Whenever I’ve needed a kid’s perspective, I turn to Sarah of No, Whey Mama. Her daughter Katherine has had a severe milk allergy since birth, and she read her way through numerous dairy-free children’s books over the years. Some were specifically for milk allergies, while others more broadly covered allergies or social challenges related to special diets.
Since the holidays are approaching, we decided to gather together highlights from Sarah and Katherine’s favorite dairy-free children’s book reviews. Perhaps they will inspire as gift ideas for food allergic kids, their friends, their parents, or even classroom teachers. Since Katherine is now a teen, and helps her mom create recipes for our Kids Can Cook section, she hasn’t reviewed some of the more current titles. Fortunately, I have! I write book reviews for Allergic Living and cover many children’s books. I’ve stumbled across many gems and have included those here, too.
Dairy-Free Children’s Books
There are actually a few titles that very directly target dairy-free. That isn’t to downplay the other food allergy-friendly children’s books in the next section. Those are great for milk allergic or intolerant kids, too. But these have that extra element that relates specifically to the confusing world of dairy.
Also cutely illustrated, this title is part of a series of books on different food allergies. Other popular titles from the No Biggie Bunch include: Trade-or-Treat Halloween, Peanut-Free Tea for Three, Everyday Cool with Food Allergies, and Sports-Tastic Birthday Party.
This adorable book definitely hits the mark. As a first-grader, Katherine found the Seuss-esque rhyme scheme and repeating refrain (“Staying safe from dairy is my goal, So I will not touch it with a 10-foot pole!”) easy to read. And two-year-old Eli liked the cute drawings by illustrator Adi Rom. I like the positive, upbeat message and the allergy-related information for parents included in the back of the book.
In addition to the book, there is also a video available for purchase. It is done in a Reading Rainbow style; the narrator reads the story while the camera pans in and out over the book’s illustrations.
This book was on heavy rotation in Sarah’s house for many weeks after it arrived. A Christmas book! About dairy allergies! Clearly this was written for her family.
After the first two readings (one right after the other), Katherine kept saying, “Santa is just like me! He can’t have dairy–just like me!” Eli loved the cartoon-y drawings, especially the ones of “Ho ho ho” (Santa).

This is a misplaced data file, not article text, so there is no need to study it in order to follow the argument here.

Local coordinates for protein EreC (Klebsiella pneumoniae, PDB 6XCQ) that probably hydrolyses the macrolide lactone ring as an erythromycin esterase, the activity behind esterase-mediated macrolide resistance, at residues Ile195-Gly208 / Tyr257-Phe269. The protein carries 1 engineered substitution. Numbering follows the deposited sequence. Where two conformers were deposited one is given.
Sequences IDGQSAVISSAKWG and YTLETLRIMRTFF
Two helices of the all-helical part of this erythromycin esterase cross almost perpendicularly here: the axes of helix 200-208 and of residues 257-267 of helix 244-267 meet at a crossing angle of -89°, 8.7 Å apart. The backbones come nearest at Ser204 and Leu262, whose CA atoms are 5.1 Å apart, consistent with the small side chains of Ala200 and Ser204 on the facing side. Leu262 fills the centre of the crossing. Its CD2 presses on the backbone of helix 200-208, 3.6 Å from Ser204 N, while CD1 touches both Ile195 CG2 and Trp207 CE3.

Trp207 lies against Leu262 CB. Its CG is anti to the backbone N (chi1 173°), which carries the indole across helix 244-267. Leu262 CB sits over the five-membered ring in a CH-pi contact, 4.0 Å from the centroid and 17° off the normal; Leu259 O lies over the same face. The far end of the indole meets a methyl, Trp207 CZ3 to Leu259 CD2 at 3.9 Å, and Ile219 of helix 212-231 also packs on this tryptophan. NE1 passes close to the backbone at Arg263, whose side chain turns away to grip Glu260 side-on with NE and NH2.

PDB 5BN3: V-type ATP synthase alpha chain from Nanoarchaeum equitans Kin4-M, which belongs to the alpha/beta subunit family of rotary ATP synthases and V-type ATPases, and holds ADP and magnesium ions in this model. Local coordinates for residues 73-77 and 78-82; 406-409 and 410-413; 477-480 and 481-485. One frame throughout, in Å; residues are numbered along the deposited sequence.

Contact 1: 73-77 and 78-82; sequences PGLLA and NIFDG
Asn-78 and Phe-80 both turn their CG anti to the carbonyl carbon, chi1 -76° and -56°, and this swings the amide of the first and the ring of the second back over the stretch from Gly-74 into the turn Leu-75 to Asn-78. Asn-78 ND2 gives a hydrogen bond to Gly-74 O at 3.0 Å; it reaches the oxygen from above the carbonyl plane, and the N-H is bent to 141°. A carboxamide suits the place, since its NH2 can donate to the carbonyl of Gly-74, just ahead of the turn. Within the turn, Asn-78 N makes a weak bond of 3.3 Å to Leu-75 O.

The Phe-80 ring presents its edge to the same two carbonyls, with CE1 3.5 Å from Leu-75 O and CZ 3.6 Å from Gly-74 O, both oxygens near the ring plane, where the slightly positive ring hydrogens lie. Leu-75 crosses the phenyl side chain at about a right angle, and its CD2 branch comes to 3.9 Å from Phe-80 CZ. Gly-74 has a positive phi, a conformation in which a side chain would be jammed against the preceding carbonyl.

While they had read books about other allergies, this was their first dairy-only book, which Katherine loved. And the fact that it’s about Santa is the icing on the dairy-free cake.
More Recommended Dairy-Free Children’s Books
I’ve heard good things about the following dairy-free children’s books. But since we haven’t read them yet, we can’t weigh in with any personal review notes.
- Cody the Allergic Cow: A Children’s Story of Milk Allergies
- Hold the Cheese Please! A Story for Children About Lactose Intolerance
- Jude the Dude Has A Halloween Party: Jude Learns About Milk and Cheese Allergies
Great Allergy-Friendly Children’s Books in General
These may not be titled specifically as dairy-free children’s books, but each one has a lot to offer kids with milk allergies, multiple food allergies, or intolerance. They all cover the challenges that little ones can go through when they have any type of limitation. Some of the writing below is excerpted from my original reviews for Allergic Living.
This is probably my favorite children’s book for food allergies to date. The narrative follows a howler monkey through diagnosis of his food allergy to, of all things, bananas. Typically tough issues, like visiting an allergist for a skin-prick test, are softened with the use of comforting animals and warm illustrations. And though cutting out a key dietary food seems daunting, Blue discovers another delicious option and quickly values feeling good above all. I think this message is key for milk allergic kids, since dairy is so pervasive in our society.
The title and beautifully sketched cover of this touching tale paint a slightly somber story. It’s true that moms may get a little teary-eyed, but only due to the happy ending that greets Blue.
Popular children’s book author Lori Nichols brings the everyday challenges of two young sisters to life. In this seasonal tale, the pair gets to pick their very first live Christmas tree, but they soon discover that it makes Maple sneezy. It isn’t a story of food allergies specifically, but a Christmas delight that covers seasonal allergies in a way that I think carries over to all allergies nicely. Not to mention, I think there are many milk allergic kids with hay fever out there!